“This design delivers on our bold vision for this project, it embraces the cultural precinct, it challenges the idea of a black box theatres that turns their back on the world,” said Joel McGuinness CEO and Creative Director Geelong Arts Centre.
“Through using the principles of universal design, this outcome is welcoming, inclusive, inspires and facilitates joy, creativity and encourages people to be part of our creative community.”
“The technical capabilities will be extraordinary and we have worked with world leaders to design these spaces, pushing the boundaries of what theatre spaces will need now and what they can be for the future.”
“I am incredibly grateful for the consultation with Wadawurrung Traditional Owners alongside the wider First Peoples community here in Geelong to welcome country into the very fabric of these new spaces,” said Mr McGuinness.
Designed by Ian McDougall (ARM), the new centre sits at the heart of Geelong’s cultural precinct, affirming its status as a UNESCO City of Design.
The striking design brings together elements drawn from the history of Geelong, the strong and continuing Wadawurrung connections to Country and First Nations culture generally, and the traditions of circus and theatre.
ARM Architects worked with the Wadawurrung Traditional Owners Aboriginal Corporation as co-designers to weave in traditional stories of the lands, waters and skies, and the colours of Moonah forests, local ochres, jarosites from Bells Beach and greenstone found at Dog Rocks in Batesford.
ARM also worked with other First Nations people in Geelong to identify key opportunities within the design. Amplifying the voices of the local First Nations community, ARM worked closed with Wadawurrung artist Kait James, and local First Nations artists Tarryn Love, Gerard Black and Mick Ryan to showcase First Nations stories through the campus.
The exterior design reveals an iconic façade, inspired by Victoria’s early history of performance tents and circus, and the traditions of stage curtains. The front door canopy reflects the shape of a calliope, which is the wagon that carries a carnival organ. Geelong’s history is expressed in the Lascelles wool-store inspired exterior moulded concrete walls.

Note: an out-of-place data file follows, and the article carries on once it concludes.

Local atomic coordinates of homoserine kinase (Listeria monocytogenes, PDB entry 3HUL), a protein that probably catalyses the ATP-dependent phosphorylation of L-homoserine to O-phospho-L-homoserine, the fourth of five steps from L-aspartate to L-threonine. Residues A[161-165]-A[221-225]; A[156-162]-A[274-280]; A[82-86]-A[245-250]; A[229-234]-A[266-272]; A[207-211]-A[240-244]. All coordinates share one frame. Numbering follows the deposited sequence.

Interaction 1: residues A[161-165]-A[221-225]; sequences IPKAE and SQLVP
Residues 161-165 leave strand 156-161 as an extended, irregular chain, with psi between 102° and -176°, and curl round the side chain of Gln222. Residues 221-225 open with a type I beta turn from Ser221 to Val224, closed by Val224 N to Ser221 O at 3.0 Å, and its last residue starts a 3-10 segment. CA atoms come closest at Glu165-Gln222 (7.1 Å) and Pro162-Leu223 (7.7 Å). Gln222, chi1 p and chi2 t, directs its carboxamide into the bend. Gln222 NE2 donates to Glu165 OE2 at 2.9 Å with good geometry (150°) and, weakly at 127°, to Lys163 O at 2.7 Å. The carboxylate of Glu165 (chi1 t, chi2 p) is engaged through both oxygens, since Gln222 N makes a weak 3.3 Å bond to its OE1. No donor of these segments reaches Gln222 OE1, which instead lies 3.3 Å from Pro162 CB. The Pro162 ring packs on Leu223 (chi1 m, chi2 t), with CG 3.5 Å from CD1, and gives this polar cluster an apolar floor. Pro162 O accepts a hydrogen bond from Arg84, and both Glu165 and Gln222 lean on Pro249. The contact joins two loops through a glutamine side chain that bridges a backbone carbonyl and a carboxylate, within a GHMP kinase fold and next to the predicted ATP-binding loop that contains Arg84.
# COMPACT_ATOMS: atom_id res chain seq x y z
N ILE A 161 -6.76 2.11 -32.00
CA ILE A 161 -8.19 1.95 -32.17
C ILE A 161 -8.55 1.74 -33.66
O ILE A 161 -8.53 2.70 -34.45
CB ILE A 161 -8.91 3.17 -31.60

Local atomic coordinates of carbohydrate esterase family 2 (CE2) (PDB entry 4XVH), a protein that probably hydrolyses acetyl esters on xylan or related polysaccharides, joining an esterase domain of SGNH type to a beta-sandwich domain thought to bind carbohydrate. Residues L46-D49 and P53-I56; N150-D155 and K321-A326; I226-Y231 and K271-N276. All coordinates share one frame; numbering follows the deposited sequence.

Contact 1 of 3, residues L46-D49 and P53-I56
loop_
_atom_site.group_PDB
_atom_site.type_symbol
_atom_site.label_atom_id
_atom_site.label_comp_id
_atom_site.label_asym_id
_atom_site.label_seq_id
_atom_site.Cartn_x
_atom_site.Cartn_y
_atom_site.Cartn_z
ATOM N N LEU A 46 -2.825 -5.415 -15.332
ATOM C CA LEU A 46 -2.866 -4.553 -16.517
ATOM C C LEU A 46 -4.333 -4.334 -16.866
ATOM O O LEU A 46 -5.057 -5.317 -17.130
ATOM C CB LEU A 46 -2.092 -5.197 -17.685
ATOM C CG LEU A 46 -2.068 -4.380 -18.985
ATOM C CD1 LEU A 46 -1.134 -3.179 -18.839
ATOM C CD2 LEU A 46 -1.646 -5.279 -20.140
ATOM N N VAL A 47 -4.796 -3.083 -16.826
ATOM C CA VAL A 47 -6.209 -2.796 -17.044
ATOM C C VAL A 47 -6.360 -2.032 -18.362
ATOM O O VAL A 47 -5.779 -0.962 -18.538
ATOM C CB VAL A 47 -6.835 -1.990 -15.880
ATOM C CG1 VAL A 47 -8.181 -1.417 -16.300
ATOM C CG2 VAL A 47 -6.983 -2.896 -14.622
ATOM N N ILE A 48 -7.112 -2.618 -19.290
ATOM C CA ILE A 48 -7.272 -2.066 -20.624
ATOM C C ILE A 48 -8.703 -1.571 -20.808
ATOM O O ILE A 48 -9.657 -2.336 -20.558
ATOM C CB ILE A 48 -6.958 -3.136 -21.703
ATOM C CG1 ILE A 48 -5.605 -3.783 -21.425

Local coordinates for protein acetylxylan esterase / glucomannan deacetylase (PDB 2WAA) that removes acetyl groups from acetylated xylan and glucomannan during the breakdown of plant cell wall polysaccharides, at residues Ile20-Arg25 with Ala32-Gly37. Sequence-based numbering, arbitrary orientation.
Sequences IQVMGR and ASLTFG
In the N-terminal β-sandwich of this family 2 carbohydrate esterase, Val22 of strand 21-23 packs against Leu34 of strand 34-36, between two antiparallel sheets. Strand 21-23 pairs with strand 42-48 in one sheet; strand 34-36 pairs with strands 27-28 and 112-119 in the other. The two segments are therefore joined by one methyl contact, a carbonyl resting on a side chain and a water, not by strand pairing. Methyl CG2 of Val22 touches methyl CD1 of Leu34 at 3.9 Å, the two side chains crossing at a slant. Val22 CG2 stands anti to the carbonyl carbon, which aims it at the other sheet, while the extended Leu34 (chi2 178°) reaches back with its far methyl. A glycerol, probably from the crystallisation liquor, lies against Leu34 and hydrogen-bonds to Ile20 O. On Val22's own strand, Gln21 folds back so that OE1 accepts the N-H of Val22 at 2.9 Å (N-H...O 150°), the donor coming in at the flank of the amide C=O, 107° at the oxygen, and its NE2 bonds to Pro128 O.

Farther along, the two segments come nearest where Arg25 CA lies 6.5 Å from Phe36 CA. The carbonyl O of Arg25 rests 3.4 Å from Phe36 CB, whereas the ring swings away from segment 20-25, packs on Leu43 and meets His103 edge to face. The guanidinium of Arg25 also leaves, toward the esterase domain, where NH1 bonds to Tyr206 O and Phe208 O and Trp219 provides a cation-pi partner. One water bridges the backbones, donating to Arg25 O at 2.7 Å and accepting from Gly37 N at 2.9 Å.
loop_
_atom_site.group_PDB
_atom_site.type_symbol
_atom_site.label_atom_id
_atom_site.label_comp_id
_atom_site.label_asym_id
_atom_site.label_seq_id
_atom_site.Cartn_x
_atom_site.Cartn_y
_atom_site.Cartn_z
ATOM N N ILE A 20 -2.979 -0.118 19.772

The interior reveals a multi-format 542-seat theatre expanding to 800 in ‘live gig’ mode, a 250-seat contemporary hybrid venue featuring a giant door connecting the space to Little Malop Street Plaza, dynamic and colourful foyer and bar facilities alongside a range of event spaces, including alfresco dining on Little Malop Street.
On completion, Geelong Arts Centre will be Australia’s largest regional arts centre, home to a diverse range of performance venues and spaces. The design strives to delight with hidden surprises, including a playful and interactive light portal connecting the Little Malop Street and Ryrie Street buildings.
Universal design principles have been incorporated with exceptional attention to detail, inclusive amenities, and accessibility central to the thoughtful and innovative design.
The design will deliver exceptional technical capabilities, with the design team working alongside expert consultants including service engineers Umow Lai, structural and civil engineers Bonacci Group, theatre consultants Charcoalblue and acousticians Hanson Associates together pushing the boundaries of what theatre spaces will need now and for the future.
The Victorian Government has invested $140 million to provide Geelong and the region with a vibrant, inclusive, and dynamic creative centre that will attract and host the best local, national, and international performances.
“We’re proudly investing in the future of Geelong and the creative culture of the region, with a vibrant and dynamic centre that will host the best local, national and international performances,” said Minister for Creative Industries Danny Pearson MP.
For more information about the Geelong Arts Centre, visit: www.geelongartscentre.org.au for details.
Image: Render of Geelong Arts Centre new design (supplied)